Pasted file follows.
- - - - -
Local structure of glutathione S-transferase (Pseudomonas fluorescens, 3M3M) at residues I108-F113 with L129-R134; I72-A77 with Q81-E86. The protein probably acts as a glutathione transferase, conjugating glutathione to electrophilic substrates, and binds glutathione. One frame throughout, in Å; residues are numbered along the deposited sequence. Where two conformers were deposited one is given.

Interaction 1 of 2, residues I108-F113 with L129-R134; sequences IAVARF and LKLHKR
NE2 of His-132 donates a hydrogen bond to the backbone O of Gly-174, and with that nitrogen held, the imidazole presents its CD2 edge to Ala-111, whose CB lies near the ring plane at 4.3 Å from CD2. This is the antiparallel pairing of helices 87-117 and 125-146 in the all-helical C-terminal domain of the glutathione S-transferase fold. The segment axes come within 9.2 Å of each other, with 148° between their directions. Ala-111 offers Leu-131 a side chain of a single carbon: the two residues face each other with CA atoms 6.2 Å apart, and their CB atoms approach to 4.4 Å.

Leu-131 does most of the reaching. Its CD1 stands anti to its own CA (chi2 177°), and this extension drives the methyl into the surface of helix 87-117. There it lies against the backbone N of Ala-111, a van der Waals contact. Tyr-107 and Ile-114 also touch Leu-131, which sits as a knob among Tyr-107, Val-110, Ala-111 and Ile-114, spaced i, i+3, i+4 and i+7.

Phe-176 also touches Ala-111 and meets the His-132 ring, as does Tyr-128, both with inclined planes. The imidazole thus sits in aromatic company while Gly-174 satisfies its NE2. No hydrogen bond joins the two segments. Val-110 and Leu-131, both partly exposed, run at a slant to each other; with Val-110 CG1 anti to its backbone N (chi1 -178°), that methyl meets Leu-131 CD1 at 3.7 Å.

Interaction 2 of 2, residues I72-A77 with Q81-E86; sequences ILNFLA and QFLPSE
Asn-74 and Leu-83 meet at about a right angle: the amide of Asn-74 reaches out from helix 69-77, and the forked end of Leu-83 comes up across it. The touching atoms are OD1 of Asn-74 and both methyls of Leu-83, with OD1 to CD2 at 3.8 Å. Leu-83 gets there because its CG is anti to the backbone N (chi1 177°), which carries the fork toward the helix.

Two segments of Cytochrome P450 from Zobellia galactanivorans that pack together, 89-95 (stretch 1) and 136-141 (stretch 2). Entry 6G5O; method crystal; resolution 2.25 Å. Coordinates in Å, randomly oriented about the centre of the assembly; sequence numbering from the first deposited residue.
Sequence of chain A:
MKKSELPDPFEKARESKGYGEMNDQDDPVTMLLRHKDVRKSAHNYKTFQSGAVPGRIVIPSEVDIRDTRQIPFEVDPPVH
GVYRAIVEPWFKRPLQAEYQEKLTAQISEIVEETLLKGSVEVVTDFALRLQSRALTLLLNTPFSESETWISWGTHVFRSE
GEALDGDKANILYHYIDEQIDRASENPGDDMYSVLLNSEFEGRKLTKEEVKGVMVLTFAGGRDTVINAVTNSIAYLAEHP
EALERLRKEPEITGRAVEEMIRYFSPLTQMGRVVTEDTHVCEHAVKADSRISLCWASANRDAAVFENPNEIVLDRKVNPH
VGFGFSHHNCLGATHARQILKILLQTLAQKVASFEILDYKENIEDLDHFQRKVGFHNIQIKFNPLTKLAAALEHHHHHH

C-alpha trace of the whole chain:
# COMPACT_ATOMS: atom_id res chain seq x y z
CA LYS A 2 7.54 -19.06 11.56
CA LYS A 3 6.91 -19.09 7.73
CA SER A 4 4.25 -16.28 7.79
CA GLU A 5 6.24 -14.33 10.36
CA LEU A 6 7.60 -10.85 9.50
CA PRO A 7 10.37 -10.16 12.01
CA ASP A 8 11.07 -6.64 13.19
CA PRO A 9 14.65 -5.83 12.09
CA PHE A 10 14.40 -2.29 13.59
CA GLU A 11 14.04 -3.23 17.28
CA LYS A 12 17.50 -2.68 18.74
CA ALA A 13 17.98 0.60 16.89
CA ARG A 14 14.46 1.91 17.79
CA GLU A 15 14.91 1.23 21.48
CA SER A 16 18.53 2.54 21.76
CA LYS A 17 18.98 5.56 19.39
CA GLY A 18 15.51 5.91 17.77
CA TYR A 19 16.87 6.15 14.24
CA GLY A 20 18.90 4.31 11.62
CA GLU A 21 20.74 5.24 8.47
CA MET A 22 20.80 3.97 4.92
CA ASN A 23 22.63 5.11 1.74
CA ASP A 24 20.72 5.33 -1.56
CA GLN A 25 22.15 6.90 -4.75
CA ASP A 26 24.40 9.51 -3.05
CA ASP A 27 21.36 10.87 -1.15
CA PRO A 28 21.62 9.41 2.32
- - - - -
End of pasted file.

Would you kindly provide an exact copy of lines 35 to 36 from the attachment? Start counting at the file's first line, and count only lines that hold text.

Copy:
CA GLY A 20 18.90 4.31 11.62
CA GLU A 21 20.74 5.24 8.47